From there it would be a simple task to ask if the growth in power and dominance of Qatari money in European and indeed world football, all focussed through one man, who himself is closely associated with Uefa, is a good idea.
Clearly, the British press either haven’t thought about this conundrum (which is quite possible) or actually don’t mind European football being dominated by Qatar, or have been bribed to keep quiet (I have no evidence to that effect of course – I don’t move in such circles). What we do know is that the English press were very restrained to the point of invisibility in criticising Qatar and the world cup.
But now the battle lines are drawn. The new Super League proposal for Europe very much does NOT include PSG and Uefa, and so shakes off the dominance of Nasser Al-Khelaifi, PSG and beIN.
However if the English media’s view prevails and the new four-division non-Uefa, non-Qatari finance Super League across Europe does not include English clubs, then the alliance between England and Qatar will be sealed, and in terms of football finance, English clubs will be subject to the rule and dominance of Qatar.
Of course it can be argued that with half of the clubs in the Premier League owned by people and organisations based in the USA, ownership by another country doesn’t really matter. And if that is your view then fine.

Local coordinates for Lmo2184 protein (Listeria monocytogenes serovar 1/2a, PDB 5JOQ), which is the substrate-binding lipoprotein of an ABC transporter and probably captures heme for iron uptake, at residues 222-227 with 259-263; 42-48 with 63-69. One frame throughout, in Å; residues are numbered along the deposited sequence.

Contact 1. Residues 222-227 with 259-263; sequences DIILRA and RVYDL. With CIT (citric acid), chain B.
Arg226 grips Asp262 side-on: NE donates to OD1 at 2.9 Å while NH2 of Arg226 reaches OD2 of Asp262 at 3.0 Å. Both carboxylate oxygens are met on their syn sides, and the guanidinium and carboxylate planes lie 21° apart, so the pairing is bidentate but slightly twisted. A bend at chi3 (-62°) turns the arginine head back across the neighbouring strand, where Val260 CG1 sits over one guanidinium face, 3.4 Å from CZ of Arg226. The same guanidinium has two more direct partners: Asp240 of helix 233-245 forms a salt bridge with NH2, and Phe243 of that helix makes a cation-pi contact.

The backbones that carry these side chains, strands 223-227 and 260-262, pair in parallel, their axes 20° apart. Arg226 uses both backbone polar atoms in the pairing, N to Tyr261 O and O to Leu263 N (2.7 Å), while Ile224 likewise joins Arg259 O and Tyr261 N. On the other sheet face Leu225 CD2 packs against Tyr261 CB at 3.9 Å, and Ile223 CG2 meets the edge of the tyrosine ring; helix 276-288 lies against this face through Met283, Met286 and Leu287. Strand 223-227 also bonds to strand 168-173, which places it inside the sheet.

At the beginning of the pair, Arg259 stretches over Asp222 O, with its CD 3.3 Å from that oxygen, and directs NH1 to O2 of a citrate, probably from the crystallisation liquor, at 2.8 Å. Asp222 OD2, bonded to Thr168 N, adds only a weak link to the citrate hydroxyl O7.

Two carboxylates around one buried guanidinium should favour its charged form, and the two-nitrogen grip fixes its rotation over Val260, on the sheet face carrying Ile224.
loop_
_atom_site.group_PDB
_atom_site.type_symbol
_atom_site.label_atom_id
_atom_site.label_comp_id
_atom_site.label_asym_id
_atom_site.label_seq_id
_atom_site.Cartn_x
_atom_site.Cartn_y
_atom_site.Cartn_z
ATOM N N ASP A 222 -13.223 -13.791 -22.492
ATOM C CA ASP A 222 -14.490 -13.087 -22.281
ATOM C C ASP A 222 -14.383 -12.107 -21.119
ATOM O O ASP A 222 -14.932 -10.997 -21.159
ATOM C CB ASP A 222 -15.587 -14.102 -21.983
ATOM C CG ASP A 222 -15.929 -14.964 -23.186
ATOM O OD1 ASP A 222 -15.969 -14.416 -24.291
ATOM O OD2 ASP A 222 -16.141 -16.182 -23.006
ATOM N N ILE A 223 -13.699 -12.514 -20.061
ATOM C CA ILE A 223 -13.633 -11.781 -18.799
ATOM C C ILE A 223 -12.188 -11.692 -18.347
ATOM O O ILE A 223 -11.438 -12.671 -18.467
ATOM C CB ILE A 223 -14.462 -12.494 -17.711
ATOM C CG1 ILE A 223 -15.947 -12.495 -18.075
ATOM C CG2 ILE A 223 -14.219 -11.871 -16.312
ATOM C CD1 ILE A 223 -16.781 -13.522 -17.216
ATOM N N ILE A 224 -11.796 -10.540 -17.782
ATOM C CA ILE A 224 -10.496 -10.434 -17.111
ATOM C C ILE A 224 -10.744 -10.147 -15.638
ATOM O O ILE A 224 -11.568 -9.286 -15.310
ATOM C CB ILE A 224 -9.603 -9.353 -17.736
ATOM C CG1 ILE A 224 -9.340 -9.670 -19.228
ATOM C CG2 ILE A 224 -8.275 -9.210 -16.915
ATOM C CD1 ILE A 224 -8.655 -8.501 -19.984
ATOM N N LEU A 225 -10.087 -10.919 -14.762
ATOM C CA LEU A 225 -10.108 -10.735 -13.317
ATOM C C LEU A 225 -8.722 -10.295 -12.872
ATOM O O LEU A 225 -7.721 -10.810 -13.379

But if not, it might be worth considering what does lie behind the media’s desire to pull faces at the new Super League proposal. Not being in Super League would not just leave England standing alone, it almost certainly will leave the English league in the hands of Qatar, and in the slimmed-down arms of a neutered Uefa.
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- Why this season is not a one-off for Arsenal, but probably a sign of things to come
- Why, when a player assaults a referee, the ultimate guilty party is the media
- Arsenal and Tottenham both built stadia, and each suffered the consequence. But…
- Being a visionary is not as easy as it looks
2 Replies to “The real battle in football behind Super League vs Uefa is about to start”
Besides the English media’s view re English clubs joining a new Super League are there any more consequential voices in British football against joining? Surely the media doesn’t have enough influence to decide important issues like this.
Do they (fingers crossed)?
Goonersince 72, I think the evidence shows that most of the time the football media move en masse – they attend the same briefings and they know each other quite well. It would take a brave publisher to ask his journalists to change direction on their own, and it is more than likely that if they ever did, PGMO would request the clubs to ban the journalist in question. Since having the press pass and thus attending press briefings and getting the fancy seats and free refreshments is all part of the job I suspect the journalists and publishers have no desire to move on their own. PGMO, being secretive and monopolistic do wield enormous power.